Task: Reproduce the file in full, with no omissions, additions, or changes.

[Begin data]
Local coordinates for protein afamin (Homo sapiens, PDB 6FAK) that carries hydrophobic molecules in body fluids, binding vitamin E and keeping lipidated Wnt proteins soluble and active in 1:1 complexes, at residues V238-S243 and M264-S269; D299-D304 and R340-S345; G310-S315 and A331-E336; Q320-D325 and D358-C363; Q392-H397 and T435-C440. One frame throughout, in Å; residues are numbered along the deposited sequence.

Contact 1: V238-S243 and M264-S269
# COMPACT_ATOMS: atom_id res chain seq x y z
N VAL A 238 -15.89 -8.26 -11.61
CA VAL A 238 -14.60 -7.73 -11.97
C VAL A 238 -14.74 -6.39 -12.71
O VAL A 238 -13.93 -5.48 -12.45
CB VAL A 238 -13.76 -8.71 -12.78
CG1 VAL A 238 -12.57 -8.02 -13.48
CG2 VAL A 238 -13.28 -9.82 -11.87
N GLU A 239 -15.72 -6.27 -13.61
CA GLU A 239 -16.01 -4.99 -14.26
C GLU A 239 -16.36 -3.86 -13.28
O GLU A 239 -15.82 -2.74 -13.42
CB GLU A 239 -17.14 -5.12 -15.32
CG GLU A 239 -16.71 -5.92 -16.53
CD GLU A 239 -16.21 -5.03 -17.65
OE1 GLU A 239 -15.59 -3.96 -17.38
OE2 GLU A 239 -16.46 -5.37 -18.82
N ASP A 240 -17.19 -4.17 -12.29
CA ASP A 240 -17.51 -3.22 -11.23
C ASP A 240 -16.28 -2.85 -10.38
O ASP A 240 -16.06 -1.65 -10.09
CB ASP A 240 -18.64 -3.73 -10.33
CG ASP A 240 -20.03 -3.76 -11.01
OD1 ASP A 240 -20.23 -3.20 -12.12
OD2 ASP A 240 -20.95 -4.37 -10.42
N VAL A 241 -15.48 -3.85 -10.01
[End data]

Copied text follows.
Local coordinates for protein afamin (Homo sapiens, PDB 6FAK) that carries hydrophobic molecules in body fluids, binding vitamin E and keeping lipidated Wnt proteins soluble and active in 1:1 complexes, at residues V238-S243 and M264-S269; D299-D304 and R340-S345; G310-S315 and A331-E336; Q320-D325 and D358-C363; Q392-H397 and T435-C440. One frame throughout, in Å; residues are numbered along the deposited sequence.

Contact 1: V238-S243 and M264-S269
# COMPACT_ATOMS: atom_id res chain seq x y z
N VAL A 238 -15.89 -8.26 -11.61
CA VAL A 238 -14.60 -7.73 -11.97
C VAL A 238 -14.74 -6.39 -12.71
O VAL A 238 -13.93 -5.48 -12.45
CB VAL A 238 -13.76 -8.71 -12.78
CG1 VAL A 238 -12.57 -8.02 -13.48
CG2 VAL A 238 -13.28 -9.82 -11.87
N GLU A 239 -15.72 -6.27 -13.61
CA GLU A 239 -16.01 -4.99 -14.26
C GLU A 239 -16.36 -3.86 -13.28
O GLU A 239 -15.82 -2.74 -13.42
CB GLU A 239 -17.14 -5.12 -15.32
CG GLU A 239 -16.71 -5.92 -16.53
CD GLU A 239 -16.21 -5.03 -17.65
OE1 GLU A 239 -15.59 -3.96 -17.38
OE2 GLU A 239 -16.46 -5.37 -18.82
N ASP A 240 -17.19 -4.17 -12.29
CA ASP A 240 -17.51 -3.22 -11.23
C ASP A 240 -16.28 -2.85 -10.38
O ASP A 240 -16.06 -1.65 -10.09
CB ASP A 240 -18.64 -3.73 -10.33
CG ASP A 240 -20.03 -3.76 -11.01
OD1 ASP A 240 -20.23 -3.20 -12.12
OD2 ASP A 240 -20.95 -4.37 -10.42
N VAL A 241 -15.48 -3.85 -10.01